West    NEWS

A Summer of Service in the West
Six CBF Interns Served in Montana and California in 2013

"Communion and Redemption"
by Isa Torres, Summer Intern

About the Author: Isa Torres was raised in Juarez, Mexico and later moved to Texas. He is an MDiv student at Truett Theological Seminary and hopes to serve as a missionary to the urban poor. The following is an edited, abbreviated version of Isa’s original blog post.

In late May (pictured L-R) Zachariah Seanor, Melani Lippard, Elizabeth Bauman, Isaac Justus, and I arrived in West Yellowstone, Montana to work as part of CBF’s Collegiate Congregational Internship with First Baptist Church. We came with the knowledge that this church was grounded in a tradition that thus far had limited the role of women in leadership. We had doubts and concerns before arriving that these differences might be a barrier, but our experiences have alleviated our fears. One of those defining experiences happened early in the summer, when we came together to serve Communion. Benny McCracken, the pastor at FBC of West Yellowstone, asked the interns to prepare and administer Communion. We did our best to plan for an inclusive Lord’s Supper. Benny prepared the bread while Sue Knapp and Brenda Geiger organized the sanctuary and the dishes that were going to be used on Sunday.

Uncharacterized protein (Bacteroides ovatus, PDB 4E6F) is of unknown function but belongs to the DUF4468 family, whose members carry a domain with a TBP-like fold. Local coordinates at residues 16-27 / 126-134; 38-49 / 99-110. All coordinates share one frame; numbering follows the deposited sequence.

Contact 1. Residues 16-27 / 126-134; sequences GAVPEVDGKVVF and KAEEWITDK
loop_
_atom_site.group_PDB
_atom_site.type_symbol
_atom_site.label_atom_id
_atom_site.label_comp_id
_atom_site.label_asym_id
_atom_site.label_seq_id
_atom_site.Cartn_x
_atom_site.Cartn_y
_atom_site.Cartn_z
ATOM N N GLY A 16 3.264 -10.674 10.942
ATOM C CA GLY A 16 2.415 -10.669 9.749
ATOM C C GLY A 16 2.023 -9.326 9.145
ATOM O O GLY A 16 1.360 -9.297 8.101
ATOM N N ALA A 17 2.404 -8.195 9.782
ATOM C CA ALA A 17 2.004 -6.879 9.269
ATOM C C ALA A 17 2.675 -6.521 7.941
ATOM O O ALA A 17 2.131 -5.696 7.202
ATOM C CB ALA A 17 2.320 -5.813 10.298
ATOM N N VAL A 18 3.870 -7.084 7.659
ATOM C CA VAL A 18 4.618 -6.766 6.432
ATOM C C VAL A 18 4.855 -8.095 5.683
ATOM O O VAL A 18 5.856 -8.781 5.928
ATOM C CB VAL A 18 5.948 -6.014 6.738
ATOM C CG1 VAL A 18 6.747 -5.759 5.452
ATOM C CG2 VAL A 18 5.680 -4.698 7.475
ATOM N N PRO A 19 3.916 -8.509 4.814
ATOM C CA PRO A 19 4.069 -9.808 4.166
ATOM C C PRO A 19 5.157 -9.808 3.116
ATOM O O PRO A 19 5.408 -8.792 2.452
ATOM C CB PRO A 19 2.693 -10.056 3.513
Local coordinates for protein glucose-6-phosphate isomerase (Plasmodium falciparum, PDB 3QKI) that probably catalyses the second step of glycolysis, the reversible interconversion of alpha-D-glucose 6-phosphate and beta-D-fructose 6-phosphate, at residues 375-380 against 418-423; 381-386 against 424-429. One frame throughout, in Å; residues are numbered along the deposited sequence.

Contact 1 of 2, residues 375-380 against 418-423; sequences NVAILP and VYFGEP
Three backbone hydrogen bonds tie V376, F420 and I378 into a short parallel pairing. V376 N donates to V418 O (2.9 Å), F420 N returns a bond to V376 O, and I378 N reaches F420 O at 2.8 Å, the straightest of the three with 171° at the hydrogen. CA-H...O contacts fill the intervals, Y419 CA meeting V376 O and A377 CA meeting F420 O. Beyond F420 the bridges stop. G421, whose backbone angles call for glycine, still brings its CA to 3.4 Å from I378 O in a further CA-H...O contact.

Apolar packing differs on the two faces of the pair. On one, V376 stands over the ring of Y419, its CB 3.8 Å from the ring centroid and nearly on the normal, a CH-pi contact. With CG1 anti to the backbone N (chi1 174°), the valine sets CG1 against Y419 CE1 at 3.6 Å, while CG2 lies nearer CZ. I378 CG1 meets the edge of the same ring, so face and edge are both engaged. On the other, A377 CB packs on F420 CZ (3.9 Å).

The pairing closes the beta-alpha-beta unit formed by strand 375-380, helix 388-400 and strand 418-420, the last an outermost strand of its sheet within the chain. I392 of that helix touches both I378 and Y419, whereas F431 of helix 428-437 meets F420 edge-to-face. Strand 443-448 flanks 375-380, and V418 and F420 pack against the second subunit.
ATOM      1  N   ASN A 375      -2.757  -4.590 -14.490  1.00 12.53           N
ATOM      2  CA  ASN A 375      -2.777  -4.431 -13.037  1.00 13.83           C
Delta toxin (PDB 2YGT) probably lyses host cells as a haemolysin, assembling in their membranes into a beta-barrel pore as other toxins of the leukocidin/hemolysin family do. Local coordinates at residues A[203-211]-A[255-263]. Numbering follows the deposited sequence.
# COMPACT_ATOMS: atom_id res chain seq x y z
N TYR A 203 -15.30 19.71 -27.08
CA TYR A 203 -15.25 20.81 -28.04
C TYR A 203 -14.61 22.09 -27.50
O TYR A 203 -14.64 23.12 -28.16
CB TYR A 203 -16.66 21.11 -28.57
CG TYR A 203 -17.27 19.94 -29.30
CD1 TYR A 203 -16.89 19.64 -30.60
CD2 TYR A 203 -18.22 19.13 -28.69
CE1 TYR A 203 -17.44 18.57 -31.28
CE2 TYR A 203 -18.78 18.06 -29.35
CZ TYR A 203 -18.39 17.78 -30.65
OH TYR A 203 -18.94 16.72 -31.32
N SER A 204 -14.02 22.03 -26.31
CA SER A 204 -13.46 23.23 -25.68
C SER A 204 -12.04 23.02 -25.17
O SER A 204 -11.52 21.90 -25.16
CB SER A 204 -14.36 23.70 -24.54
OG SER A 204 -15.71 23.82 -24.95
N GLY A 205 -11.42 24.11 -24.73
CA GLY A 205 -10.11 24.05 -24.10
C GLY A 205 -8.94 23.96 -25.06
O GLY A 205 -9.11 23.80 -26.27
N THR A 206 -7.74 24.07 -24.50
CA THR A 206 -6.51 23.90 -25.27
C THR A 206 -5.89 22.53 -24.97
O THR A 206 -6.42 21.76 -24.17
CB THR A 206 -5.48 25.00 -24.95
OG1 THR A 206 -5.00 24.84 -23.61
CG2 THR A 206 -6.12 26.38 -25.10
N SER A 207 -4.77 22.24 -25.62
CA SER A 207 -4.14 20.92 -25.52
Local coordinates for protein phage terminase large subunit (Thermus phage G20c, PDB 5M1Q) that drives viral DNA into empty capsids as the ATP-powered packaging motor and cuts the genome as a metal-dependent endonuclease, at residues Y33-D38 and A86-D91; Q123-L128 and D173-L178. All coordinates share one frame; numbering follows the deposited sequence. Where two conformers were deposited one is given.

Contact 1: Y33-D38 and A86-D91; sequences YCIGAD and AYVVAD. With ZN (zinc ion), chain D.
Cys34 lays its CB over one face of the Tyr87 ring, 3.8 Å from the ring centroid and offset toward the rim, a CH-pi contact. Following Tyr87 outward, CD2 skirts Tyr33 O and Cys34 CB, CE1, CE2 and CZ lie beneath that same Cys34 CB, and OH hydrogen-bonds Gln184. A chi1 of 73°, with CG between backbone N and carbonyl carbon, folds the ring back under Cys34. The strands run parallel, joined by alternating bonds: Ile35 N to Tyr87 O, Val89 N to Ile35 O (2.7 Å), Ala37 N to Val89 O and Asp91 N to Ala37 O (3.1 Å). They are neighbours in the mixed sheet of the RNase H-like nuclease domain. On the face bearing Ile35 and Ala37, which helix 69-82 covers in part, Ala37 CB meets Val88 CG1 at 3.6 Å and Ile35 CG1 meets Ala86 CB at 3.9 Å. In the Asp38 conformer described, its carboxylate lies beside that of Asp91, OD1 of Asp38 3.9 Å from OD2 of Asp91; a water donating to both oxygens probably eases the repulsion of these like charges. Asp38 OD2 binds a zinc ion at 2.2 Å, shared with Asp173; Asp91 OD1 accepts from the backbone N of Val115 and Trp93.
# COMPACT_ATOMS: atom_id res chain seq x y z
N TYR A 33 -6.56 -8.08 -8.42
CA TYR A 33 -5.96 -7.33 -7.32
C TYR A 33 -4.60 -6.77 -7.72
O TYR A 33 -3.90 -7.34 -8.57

Zachariah, also a Truett student, helped prepare for the Communion service. Our scripture text was Mark 14, in which Jesus shares his last meal with his disciples, declaring that he will be betrayed by one of them. He tells them that the betrayer will dip bread with him, and soon after Judas’ hand is dipping bread into the bowl with Jesus’ hand. The scripture is an image of Jesus’ love for all us, sinners, and to each one of us, betrayers. Zachariah read the scripture and I led everyone to mediate and pray. Isaac, a graduate of East Tennessee State University, said some words before we ate the bread. Elizabeth, also a Truett student, led us in the drinking from the cup. Melani, a graduate of Western Carolina University, closed us in a prayer. It was a good experience for those of us serving Communion for the first time. We saw nothing extraordinary, or so we thought.